Last edited by lederhosen; 1st Feb 2010 at 14:11.
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Old 1st Feb 2010, 11:19
  #2583 (permalink)  
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I'm not disputing the wisdom of your post, but not knowing the THY SOPs at the time, it is possible they had a 'stable/final' gate of 500' as did several airlines.
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Old 1st Feb 2010, 11:36
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I hope we can at least all agree that this demonstrates why 1000 feet is a sensible gate in instrument conditions.
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Old 1st Feb 2010, 15:10
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I hope we can at least all agree that this demonstrates why 1000 feet is a sensible gate in instrument conditions.
Yes 1,000 is a sensible gate. Still, a similar incident could have occurred above this gate while 1,000 ft wouldn't necessarily be sufficient to recover from the subsequent upset. The Perpignan A320 crashed in similar conditions (upset due to over trim+TOGA) while it was at 3,000 ft.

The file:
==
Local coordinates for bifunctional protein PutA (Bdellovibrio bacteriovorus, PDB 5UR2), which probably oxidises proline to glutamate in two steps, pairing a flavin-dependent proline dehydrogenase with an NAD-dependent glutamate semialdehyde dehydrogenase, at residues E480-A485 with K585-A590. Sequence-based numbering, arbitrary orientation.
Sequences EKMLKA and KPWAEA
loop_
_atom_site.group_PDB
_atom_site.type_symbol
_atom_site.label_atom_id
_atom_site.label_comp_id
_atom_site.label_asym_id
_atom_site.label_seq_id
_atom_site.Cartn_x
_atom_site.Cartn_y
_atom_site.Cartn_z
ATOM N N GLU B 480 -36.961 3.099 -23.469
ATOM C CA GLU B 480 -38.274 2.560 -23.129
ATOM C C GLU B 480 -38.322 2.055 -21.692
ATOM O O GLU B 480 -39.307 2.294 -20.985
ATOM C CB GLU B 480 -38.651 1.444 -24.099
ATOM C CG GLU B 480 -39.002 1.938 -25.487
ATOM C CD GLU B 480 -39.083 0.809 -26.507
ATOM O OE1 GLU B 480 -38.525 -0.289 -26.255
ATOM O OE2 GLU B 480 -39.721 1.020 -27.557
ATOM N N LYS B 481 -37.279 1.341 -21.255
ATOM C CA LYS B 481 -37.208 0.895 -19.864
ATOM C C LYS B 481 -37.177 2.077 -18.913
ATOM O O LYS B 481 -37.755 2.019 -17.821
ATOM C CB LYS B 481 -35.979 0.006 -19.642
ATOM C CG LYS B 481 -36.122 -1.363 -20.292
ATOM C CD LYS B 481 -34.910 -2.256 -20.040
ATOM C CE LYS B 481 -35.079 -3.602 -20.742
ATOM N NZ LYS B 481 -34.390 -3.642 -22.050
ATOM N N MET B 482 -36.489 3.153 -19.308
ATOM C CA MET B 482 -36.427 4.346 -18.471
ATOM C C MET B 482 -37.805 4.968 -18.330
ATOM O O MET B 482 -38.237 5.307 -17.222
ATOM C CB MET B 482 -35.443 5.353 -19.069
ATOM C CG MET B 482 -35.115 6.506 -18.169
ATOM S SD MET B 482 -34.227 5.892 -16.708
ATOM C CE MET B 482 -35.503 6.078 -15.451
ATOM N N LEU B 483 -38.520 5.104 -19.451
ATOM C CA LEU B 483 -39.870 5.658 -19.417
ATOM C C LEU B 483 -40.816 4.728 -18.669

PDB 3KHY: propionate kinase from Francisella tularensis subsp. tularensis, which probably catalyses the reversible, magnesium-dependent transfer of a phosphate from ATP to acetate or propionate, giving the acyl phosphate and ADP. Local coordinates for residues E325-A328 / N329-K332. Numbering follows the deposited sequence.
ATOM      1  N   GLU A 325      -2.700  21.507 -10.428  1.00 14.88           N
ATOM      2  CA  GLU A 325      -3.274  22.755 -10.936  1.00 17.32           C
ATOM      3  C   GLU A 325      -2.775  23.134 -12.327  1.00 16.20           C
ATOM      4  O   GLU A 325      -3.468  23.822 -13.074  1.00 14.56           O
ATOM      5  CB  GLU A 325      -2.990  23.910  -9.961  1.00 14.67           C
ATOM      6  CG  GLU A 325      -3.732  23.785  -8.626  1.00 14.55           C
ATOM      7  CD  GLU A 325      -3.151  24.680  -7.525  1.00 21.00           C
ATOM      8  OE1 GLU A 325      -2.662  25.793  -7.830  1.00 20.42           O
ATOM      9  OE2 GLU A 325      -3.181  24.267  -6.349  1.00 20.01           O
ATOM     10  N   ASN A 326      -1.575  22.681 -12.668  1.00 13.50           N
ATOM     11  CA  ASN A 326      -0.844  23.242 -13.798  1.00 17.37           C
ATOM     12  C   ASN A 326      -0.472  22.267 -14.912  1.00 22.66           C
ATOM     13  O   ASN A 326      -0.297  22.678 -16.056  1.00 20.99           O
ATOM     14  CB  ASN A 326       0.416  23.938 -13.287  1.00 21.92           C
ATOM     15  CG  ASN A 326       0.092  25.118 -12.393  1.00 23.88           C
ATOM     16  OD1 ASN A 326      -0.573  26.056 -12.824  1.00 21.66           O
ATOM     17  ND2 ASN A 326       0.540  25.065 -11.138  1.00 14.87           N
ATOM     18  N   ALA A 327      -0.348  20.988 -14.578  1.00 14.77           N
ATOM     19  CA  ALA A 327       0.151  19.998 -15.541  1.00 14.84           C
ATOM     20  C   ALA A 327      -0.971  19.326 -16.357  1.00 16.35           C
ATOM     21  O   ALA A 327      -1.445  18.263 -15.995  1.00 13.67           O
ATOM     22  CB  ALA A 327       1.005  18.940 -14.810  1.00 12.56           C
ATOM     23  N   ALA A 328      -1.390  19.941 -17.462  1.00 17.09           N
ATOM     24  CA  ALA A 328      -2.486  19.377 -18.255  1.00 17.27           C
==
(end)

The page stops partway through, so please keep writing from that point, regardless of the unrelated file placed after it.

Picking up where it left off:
The gate is definitely a good safety check while other filters could be added.
Feedback from thrust levers, trim/pitch efforts appear to be critical in order to get a consistent awareness, more specifically during automated flights, allowing quick and appropriate recovery. The question is how to enforce/improve it.

The common point between all the mentioned accidents is the limited time to recognize, analyze and accept the situation in order to rapidly react with the most appropriate actions. Any delay to "accept" the situation or any inappropriate recovery actions can severely compromise the outcome.

Sully was definitely close to a 100% score of reactivity and efficiency, while the Turkish, Thomson, PPG A320 or BA038 crews had perfectible reactions with outcomes ranging from 0% to 100% of aircraft damages/casualties.

It is very interesting to understand the human parameters affecting the quality of the crew's reactivity and efficiency. This is precisely what I'd be pleased to discuss...
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Old 1st Feb 2010, 16:09
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S.F.L.Y. -Sully was definitely close to a 100% score of reactivity and efficiency, while the Turkish, Thomson, PPG A320 or BA038 crews had perfectible reactions with outcomes ranging from 0% to 100% of aircraft damages/casualties.
-----------------------------------------------------------------------

Just an observation about loss of engines and L/D.

Sully lost 34 KIAS, then reaccelerated 19 KIAS.

219 KIAS to 185KIAS to 204KIAS, before slowing for the landing.

Anyone know what green dot was for the a/c?

Last edited by misd-agin; 1st Feb 2010 at 16:10. Reason: additional comment